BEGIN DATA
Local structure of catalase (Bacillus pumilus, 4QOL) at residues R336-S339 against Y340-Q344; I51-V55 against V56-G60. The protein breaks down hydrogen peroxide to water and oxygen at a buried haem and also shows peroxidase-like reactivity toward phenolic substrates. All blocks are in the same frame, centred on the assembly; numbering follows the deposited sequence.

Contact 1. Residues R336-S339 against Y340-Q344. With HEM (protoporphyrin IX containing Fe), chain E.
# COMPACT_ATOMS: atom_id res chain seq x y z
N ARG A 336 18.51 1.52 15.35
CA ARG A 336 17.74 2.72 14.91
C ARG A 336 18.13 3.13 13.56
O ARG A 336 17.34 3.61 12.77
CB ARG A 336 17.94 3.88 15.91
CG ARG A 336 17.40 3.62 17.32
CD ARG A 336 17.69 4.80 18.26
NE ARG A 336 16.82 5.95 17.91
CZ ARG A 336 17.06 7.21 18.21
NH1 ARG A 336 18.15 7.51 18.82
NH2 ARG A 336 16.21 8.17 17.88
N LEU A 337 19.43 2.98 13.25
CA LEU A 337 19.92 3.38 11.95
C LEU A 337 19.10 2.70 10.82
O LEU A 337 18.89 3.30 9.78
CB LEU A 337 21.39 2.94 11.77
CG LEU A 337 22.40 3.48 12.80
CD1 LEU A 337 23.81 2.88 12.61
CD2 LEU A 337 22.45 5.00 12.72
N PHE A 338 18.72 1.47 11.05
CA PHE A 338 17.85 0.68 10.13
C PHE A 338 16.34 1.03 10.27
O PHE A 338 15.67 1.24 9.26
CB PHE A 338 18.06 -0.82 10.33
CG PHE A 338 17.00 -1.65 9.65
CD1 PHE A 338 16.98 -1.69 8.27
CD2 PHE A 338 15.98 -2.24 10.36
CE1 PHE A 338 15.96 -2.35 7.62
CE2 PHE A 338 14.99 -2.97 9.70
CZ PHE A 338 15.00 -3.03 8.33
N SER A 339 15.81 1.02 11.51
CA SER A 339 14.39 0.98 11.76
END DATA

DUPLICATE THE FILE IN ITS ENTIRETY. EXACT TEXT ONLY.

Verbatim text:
Local structure of catalase (Bacillus pumilus, 4QOL) at residues R336-S339 against Y340-Q344; I51-V55 against V56-G60. The protein breaks down hydrogen peroxide to water and oxygen at a buried haem and also shows peroxidase-like reactivity toward phenolic substrates. All blocks are in the same frame, centred on the assembly; numbering follows the deposited sequence.

Contact 1. Residues R336-S339 against Y340-Q344. With HEM (protoporphyrin IX containing Fe), chain E.
# COMPACT_ATOMS: atom_id res chain seq x y z
N ARG A 336 18.51 1.52 15.35
CA ARG A 336 17.74 2.72 14.91
C ARG A 336 18.13 3.13 13.56
O ARG A 336 17.34 3.61 12.77
CB ARG A 336 17.94 3.88 15.91
CG ARG A 336 17.40 3.62 17.32
CD ARG A 336 17.69 4.80 18.26
NE ARG A 336 16.82 5.95 17.91
CZ ARG A 336 17.06 7.21 18.21
NH1 ARG A 336 18.15 7.51 18.82
NH2 ARG A 336 16.21 8.17 17.88
N LEU A 337 19.43 2.98 13.25
CA LEU A 337 19.92 3.38 11.95
C LEU A 337 19.10 2.70 10.82
O LEU A 337 18.89 3.30 9.78
CB LEU A 337 21.39 2.94 11.77
CG LEU A 337 22.40 3.48 12.80
CD1 LEU A 337 23.81 2.88 12.61
CD2 LEU A 337 22.45 5.00 12.72
N PHE A 338 18.72 1.47 11.05
CA PHE A 338 17.85 0.68 10.13
C PHE A 338 16.34 1.03 10.27
O PHE A 338 15.67 1.24 9.26
CB PHE A 338 18.06 -0.82 10.33
CG PHE A 338 17.00 -1.65 9.65
CD1 PHE A 338 16.98 -1.69 8.27
CD2 PHE A 338 15.98 -2.24 10.36
CE1 PHE A 338 15.96 -2.35 7.62
CE2 PHE A 338 14.99 -2.97 9.70
CZ PHE A 338 15.00 -3.03 8.33
N SER A 339 15.81 1.02 11.51
CA SER A 339 14.39 0.98 11.76